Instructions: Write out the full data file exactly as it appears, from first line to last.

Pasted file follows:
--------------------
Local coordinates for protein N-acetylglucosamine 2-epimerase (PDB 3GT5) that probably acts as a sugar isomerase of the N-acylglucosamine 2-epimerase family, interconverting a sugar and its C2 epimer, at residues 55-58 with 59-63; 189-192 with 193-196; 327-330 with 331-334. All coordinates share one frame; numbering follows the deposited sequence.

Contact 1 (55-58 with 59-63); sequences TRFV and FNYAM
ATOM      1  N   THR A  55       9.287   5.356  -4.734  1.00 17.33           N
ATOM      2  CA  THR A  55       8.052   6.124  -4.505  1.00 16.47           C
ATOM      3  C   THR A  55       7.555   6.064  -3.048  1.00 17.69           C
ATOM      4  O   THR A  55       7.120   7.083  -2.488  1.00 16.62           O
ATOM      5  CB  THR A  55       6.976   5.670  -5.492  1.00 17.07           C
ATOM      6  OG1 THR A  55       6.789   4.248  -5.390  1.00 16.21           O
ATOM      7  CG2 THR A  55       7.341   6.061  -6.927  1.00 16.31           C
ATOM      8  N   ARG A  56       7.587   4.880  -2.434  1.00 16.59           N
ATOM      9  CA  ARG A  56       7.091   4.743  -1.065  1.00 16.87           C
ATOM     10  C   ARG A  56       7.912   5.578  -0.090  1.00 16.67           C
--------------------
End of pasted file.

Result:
Local coordinates for protein N-acetylglucosamine 2-epimerase (PDB 3GT5) that probably acts as a sugar isomerase of the N-acylglucosamine 2-epimerase family, interconverting a sugar and its C2 epimer, at residues 55-58 with 59-63; 189-192 with 193-196; 327-330 with 331-334. All coordinates share one frame; numbering follows the deposited sequence.

Contact 1 (55-58 with 59-63); sequences TRFV and FNYAM
ATOM      1  N   THR A  55       9.287   5.356  -4.734  1.00 17.33           N
ATOM      2  CA  THR A  55       8.052   6.124  -4.505  1.00 16.47           C
ATOM      3  C   THR A  55       7.555   6.064  -3.048  1.00 17.69           C
ATOM      4  O   THR A  55       7.120   7.083  -2.488  1.00 16.62           O
ATOM      5  CB  THR A  55       6.976   5.670  -5.492  1.00 17.07           C
ATOM      6  OG1 THR A  55       6.789   4.248  -5.390  1.00 16.21           O
ATOM      7  CG2 THR A  55       7.341   6.061  -6.927  1.00 16.31           C
ATOM      8  N   ARG A  56       7.587   4.880  -2.434  1.00 16.59           N
ATOM      9  CA  ARG A  56       7.091   4.743  -1.065  1.00 16.87           C
ATOM     10  C   ARG A  56       7.912   5.578  -0.090  1.00 16.67           C